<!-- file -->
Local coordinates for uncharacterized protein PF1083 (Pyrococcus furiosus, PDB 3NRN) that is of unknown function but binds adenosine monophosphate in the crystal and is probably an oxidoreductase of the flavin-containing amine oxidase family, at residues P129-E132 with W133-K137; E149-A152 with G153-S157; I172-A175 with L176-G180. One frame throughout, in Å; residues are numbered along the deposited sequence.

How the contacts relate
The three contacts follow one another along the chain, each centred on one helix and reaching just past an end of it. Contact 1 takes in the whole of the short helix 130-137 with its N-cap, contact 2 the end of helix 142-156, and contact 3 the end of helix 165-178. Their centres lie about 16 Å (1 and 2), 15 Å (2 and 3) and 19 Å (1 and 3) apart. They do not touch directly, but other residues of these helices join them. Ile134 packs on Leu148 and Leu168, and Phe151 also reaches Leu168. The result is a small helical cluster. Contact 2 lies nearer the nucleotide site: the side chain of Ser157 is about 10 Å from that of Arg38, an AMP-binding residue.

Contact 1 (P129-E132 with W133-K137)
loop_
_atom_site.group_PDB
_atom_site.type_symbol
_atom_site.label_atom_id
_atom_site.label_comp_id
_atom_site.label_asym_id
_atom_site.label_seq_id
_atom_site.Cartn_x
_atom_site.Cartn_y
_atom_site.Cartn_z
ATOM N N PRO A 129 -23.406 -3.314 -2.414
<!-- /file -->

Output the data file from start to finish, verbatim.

Local coordinates for uncharacterized protein PF1083 (Pyrococcus furiosus, PDB 3NRN) that is of unknown function but binds adenosine monophosphate in the crystal and is probably an oxidoreductase of the flavin-containing amine oxidase family, at residues P129-E132 with W133-K137; E149-A152 with G153-S157; I172-A175 with L176-G180. One frame throughout, in Å; residues are numbered along the deposited sequence.

How the contacts relate
The three contacts follow one another along the chain, each centred on one helix and reaching just past an end of it. Contact 1 takes in the whole of the short helix 130-137 with its N-cap, contact 2 the end of helix 142-156, and contact 3 the end of helix 165-178. Their centres lie about 16 Å (1 and 2), 15 Å (2 and 3) and 19 Å (1 and 3) apart. They do not touch directly, but other residues of these helices join them. Ile134 packs on Leu148 and Leu168, and Phe151 also reaches Leu168. The result is a small helical cluster. Contact 2 lies nearer the nucleotide site: the side chain of Ser157 is about 10 Å from that of Arg38, an AMP-binding residue.

Contact 1 (P129-E132 with W133-K137)
loop_
_atom_site.group_PDB
_atom_site.type_symbol
_atom_site.label_atom_id
_atom_site.label_comp_id
_atom_site.label_asym_id
_atom_site.label_seq_id
_atom_site.Cartn_x
_atom_site.Cartn_y
_atom_site.Cartn_z
ATOM N N PRO A 129 -23.406 -3.314 -2.414